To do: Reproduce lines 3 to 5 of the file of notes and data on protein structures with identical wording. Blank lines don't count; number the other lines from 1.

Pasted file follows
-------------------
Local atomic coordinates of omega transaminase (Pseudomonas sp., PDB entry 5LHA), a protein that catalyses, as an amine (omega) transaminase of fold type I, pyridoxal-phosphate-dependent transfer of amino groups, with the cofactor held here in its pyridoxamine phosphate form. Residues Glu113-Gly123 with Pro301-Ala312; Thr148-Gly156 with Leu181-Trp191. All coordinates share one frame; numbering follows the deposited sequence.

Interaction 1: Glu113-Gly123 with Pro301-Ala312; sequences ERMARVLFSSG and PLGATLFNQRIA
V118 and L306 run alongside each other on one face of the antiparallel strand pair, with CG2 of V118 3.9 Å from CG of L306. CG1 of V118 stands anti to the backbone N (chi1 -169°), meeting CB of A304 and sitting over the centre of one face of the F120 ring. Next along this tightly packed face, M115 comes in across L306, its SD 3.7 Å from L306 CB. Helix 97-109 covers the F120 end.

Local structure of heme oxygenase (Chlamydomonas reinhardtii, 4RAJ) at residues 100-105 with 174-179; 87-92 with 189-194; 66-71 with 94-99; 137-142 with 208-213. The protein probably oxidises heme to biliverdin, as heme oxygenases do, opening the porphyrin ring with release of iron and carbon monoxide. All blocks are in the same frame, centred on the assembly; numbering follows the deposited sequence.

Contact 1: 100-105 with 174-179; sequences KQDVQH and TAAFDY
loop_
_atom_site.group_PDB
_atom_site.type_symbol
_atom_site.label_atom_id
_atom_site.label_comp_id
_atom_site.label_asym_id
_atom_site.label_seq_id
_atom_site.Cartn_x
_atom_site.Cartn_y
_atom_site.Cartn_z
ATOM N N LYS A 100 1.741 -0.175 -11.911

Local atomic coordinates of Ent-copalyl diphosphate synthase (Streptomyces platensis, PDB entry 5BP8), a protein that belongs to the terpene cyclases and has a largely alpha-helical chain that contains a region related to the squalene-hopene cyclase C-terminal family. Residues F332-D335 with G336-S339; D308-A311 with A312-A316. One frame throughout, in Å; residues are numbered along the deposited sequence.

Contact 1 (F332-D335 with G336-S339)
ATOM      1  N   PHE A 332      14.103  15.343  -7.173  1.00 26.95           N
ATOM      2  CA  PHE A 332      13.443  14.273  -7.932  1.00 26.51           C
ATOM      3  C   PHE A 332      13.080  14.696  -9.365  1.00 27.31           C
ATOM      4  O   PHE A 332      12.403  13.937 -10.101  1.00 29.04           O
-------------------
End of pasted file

V118 and L306 run alongside each other on one face of the antiparallel strand pair, with CG2 of V118 3.9 Å from CG of L306. CG1 of V118 stands anti to the backbone N (chi1 -169°), meeting CB of A304 and sitting over the centre of one face of the F120 ring. Next along this tightly packed face, M115 comes in across L306, its SD 3.7 Å from L306 CB. Helix 97-109 covers the F120 end.

Local structure of heme oxygenase (Chlamydomonas reinhardtii, 4RAJ) at residues 100-105 with 174-179; 87-92 with 189-194; 66-71 with 94-99; 137-142 with 208-213. The protein probably oxidises heme to biliverdin, as heme oxygenases do, opening the porphyrin ring with release of iron and carbon monoxide. All blocks are in the same frame, centred on the assembly; numbering follows the deposited sequence.

Contact 1: 100-105 with 174-179; sequences KQDVQH and TAAFDY